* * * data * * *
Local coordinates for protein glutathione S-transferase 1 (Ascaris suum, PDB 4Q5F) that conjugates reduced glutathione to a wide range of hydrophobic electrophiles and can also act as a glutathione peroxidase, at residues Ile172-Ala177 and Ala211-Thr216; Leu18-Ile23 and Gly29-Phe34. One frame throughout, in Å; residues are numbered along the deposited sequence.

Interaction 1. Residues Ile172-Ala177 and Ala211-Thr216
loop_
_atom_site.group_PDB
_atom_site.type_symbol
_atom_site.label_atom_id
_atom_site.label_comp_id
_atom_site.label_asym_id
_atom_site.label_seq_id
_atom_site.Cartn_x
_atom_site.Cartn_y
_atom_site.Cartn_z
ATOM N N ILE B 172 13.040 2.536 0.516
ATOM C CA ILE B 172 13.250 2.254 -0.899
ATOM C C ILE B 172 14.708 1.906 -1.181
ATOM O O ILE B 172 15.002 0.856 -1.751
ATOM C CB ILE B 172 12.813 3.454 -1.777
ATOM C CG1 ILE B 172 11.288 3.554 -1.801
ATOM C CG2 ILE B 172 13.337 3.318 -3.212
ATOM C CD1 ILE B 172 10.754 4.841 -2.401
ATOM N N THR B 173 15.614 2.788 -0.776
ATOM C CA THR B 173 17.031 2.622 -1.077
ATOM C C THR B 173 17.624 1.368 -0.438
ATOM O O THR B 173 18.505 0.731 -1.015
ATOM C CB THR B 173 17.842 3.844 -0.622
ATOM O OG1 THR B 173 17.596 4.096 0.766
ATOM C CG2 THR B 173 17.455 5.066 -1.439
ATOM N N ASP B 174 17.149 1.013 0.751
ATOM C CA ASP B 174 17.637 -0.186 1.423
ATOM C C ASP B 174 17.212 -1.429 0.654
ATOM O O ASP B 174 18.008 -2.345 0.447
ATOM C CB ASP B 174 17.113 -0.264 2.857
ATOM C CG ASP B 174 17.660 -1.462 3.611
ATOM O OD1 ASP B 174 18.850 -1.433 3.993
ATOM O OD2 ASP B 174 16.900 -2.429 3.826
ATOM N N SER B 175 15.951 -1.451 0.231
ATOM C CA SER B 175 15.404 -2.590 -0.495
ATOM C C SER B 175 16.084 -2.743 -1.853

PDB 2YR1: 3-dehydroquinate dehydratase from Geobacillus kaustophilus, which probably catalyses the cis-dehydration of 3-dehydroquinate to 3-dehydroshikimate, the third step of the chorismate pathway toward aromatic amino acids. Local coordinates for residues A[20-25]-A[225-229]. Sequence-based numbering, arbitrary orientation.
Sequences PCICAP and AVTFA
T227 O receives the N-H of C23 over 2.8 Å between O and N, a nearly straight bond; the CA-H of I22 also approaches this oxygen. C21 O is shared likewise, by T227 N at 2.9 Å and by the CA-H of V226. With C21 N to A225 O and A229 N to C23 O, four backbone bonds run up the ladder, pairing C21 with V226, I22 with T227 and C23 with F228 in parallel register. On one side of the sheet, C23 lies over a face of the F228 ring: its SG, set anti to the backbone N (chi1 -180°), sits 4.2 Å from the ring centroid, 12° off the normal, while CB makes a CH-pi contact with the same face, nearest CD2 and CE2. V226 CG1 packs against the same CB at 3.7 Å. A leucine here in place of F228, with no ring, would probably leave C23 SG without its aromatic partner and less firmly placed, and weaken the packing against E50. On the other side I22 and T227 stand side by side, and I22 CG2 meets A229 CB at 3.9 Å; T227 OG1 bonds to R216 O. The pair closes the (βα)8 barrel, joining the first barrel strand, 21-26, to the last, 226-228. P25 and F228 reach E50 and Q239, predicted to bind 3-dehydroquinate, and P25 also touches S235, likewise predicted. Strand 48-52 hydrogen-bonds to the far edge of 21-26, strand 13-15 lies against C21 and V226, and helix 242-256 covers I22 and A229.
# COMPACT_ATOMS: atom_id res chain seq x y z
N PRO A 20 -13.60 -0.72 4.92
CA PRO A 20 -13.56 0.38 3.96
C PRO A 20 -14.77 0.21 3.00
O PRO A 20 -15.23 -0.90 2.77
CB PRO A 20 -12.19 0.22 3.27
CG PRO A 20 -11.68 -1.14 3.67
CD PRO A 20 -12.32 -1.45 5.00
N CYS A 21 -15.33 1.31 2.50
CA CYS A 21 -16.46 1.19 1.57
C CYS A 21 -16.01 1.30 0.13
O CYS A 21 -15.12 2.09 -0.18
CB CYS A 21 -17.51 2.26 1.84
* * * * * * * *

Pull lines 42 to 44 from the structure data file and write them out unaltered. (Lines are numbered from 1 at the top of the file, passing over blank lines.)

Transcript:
# COMPACT_ATOMS: atom_id res chain seq x y z
N PRO A 20 -13.60 -0.72 4.92
CA PRO A 20 -13.56 0.38 3.96